HALO Trust Saving Lives In Artsakh

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WASHINGTON — One year after the 2020 Karabakh (Artsakh) War, there is only one international NGO with a presence in what is left of the historic territory of Artsakh: the landmine clearance organization HALO (Hazardous Area Life-support Organization) Trust, which is at work removing cluster munitions in the region.

HALO Trust is a registered British charity with an American affiliate nonprofit. Founded in 1988, originally to remove landmines in Afghanistan, the organization was propelled to international prominence in the 1990s by Princess Diana’s visit to a minefield in Angola and her espousal of the humanitarian issue. In fact, for its work, the group won the 1997 Nobel Peace Prize.

On November 4, HALO held a webinar to discuss their latest efforts in the Karabakh region, update their supporters, and issue a call to action. HALO’s US Executive Director, Chris Whatley, moderated the call from Washington DC. Dr. Christina Maranci of Tufts University gave a brief presentation on Artsakh history, and Miles Hawthorn, HALO’s program manager for Nagorno Karabakh stationed in Yerevan, gave an overview and update of the work that has been done in clearing Artsakh of hazardous explosives.

A Broader Picture

The webinar began with Dr. Maranci’s presentation on several beautiful and architecturally/historically important sites in the region. Maranci pointed out the buildings and monuments at Amaras, Gandzasar, Tsitsernavank, Dadivank and elsewhere. Amaras, which houses the 4th-century tomb of St. Grigoris (grandson of Gregory the Illuminator), is unique from an art historical perspective as one of the few early Christian churches built with the door to the East, a feature it shares with the Holy Sepulcher in Jerusalem. Tsitsernavank, a remarkable survival of a beautiful 4th-5th century basilica, has the odd addition of a second floor gallery directly above the apse (altar area). The lengthy Armenian inscriptions on the outside walls of Dadivank, and the sheer beauty of Gandzasar also drew attention. Maranci stressed time and again that proper study of these sites is impossible without going to them in person, and the layperson can easily see why.

Whatley, in turn, in an effort to put the Karabakh issue in context for his largely American audience, stressed the historic importance and cultural value of the region that these monuments attest to. Touching on all angles of the issue, he stressed that helping Karabakh’s people was reflective of American values, and that donors have included not only members of the Armenian Diaspora, but Americans of all backgrounds.

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Humanitarian Commitment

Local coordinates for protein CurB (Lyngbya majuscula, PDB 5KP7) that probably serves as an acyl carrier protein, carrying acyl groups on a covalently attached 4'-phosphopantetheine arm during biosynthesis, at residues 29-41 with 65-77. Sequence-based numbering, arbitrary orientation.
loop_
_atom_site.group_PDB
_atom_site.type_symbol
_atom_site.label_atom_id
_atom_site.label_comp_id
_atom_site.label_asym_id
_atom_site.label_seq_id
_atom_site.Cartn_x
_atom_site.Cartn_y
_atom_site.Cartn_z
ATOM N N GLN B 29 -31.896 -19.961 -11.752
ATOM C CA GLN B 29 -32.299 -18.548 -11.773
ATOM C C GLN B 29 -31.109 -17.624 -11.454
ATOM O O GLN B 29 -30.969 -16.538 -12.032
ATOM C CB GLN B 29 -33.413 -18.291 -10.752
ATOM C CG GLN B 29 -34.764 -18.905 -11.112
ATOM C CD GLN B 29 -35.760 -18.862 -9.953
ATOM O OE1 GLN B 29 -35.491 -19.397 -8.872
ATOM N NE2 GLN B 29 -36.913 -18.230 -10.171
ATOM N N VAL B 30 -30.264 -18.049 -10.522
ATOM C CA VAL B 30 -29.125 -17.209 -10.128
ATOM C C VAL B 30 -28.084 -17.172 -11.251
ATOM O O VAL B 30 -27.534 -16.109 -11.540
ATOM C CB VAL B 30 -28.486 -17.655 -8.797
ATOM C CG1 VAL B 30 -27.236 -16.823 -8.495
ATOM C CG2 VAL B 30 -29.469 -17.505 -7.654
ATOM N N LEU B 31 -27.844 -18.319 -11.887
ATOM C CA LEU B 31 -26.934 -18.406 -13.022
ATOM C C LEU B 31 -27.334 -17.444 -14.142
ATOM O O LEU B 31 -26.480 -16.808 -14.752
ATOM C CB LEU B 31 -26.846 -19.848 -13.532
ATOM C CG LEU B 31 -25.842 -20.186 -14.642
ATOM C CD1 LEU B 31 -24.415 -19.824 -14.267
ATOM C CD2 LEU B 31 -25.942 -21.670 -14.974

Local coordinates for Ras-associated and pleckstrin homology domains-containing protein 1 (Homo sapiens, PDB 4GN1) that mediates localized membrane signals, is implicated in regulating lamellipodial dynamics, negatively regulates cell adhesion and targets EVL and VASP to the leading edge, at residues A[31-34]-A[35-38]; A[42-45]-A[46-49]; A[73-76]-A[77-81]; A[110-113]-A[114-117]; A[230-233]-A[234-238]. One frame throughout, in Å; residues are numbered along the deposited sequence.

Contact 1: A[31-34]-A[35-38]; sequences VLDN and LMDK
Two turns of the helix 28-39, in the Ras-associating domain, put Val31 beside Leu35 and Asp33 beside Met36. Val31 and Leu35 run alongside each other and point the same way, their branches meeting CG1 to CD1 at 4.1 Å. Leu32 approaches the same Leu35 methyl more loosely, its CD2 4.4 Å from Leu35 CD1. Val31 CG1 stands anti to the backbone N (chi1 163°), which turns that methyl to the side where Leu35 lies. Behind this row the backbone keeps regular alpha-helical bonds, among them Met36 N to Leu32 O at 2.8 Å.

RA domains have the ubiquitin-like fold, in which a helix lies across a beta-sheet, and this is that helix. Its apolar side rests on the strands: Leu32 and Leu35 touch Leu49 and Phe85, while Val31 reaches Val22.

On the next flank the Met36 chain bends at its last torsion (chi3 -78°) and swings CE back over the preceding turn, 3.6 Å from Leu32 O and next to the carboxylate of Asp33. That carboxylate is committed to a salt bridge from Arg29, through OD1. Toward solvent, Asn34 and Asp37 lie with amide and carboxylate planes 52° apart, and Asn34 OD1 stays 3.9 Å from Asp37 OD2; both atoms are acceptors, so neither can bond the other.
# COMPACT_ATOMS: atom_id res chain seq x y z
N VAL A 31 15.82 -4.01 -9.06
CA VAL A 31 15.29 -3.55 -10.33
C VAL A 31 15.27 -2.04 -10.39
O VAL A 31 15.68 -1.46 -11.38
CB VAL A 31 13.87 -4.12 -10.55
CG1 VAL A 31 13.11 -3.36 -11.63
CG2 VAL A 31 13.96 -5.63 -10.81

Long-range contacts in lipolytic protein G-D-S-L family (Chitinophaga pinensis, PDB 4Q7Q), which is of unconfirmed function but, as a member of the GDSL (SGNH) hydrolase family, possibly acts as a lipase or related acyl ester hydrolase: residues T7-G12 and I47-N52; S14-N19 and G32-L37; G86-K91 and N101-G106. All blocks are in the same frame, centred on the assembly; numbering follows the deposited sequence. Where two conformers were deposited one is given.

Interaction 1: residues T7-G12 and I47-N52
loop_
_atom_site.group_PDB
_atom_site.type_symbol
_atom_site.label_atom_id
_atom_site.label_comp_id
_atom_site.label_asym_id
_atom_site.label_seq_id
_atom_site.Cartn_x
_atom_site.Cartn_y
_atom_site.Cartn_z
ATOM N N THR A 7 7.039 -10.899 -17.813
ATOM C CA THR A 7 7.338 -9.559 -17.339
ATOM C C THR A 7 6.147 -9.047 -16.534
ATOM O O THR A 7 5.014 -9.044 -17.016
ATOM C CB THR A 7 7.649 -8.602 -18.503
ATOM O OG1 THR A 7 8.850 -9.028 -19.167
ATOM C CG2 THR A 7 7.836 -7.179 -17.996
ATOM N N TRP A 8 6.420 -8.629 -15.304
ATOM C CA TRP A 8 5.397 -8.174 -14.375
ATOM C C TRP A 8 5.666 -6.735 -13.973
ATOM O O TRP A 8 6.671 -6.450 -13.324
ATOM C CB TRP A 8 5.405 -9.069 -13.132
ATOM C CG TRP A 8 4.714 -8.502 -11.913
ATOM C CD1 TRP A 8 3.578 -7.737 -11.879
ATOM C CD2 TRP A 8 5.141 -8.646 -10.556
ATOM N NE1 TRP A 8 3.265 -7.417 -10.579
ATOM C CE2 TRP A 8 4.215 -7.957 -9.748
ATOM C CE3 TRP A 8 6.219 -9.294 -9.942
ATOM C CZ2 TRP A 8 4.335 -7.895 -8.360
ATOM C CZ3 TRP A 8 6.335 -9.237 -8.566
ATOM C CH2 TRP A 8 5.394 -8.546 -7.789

The main component of the webinar was a presentation by Hawthorn on the situation on the ground in Karabakh, followed by a question-and-answer period. Hawthorn, a British native, is the program director for HALO Trust’s operations in Nagorno-Karabakh and Armenia. Currently residing in Yerevan, he along with the other four members of the international team, two of whom are in Stepanakert, oversee teams predominantly made up of locals whom HALO has recruited and trained. Hawthorn noted during the question and answer phase, that HALO has been working in Karabakh since the first war and that they have developed a deep level of trust with locals. When residents see the HALO logo, Hawthorn says, they know they can trust the work that the organization does.

Since the last war, HALO has again been at work removing explosives in Nagorno-Karabakh. These are predominantly cluster munitions, rather than landmines, which were a problem in the 1990s. According to Human Rights Watch: “Cluster munitions pose an immediate threat to civilians during conflict by randomly scattering submunitions or bomblets over a wide area. They continue to pose a threat post-conflict by leaving remnants, including submunitions that fail to explode upon impact becoming de facto landmines.”

Since the Armenian side didn’t gain any territory in which the Azerbaijanis could have left behind landmines, the cluster munitions fired or dropped from the enemy side are the real problem today.

Hawthorn shared some startling slides depicting how many places in Artsakh have been riddled with these explosives have been found. But his numbers also painted a picture of tireless work on behalf of the organization and its predominantly local team members. The organization has four main tasks: to survey residents as to the whereabouts of known explosives, to comb the urban and rural areas, to destroy explosives when found, and to educate local residents about how to remain safe under these conditions. Hawthorn also shared that HALO has been doing other work, like bringing needed supplies into the region, often partnering with Armenians in the Diaspora to do so.

An interesting facet of HALO’s work is its hiring primarily women. HALO has been involved in empowering women in this regard, who further take on protecting their homeland. The role of women as expert de-miners goes back before the latest war.

The webinar ended with a question-and-answer session. There was also a call to action by Whatley for viewers to contact their congressional representatives. According to Whatley, HALO is looking to get an allocation for $2 million toward Karabakh demining efforts added to the US federal budget. Whatley, who was formerly the executive director of the United Nations Association of the United States, and prior to that was with the International Republican Institute, said if federal funding is allocated, he would like to see the American flag patch on the HALO uniform, to show that the US is just as committed to the region as Russia.

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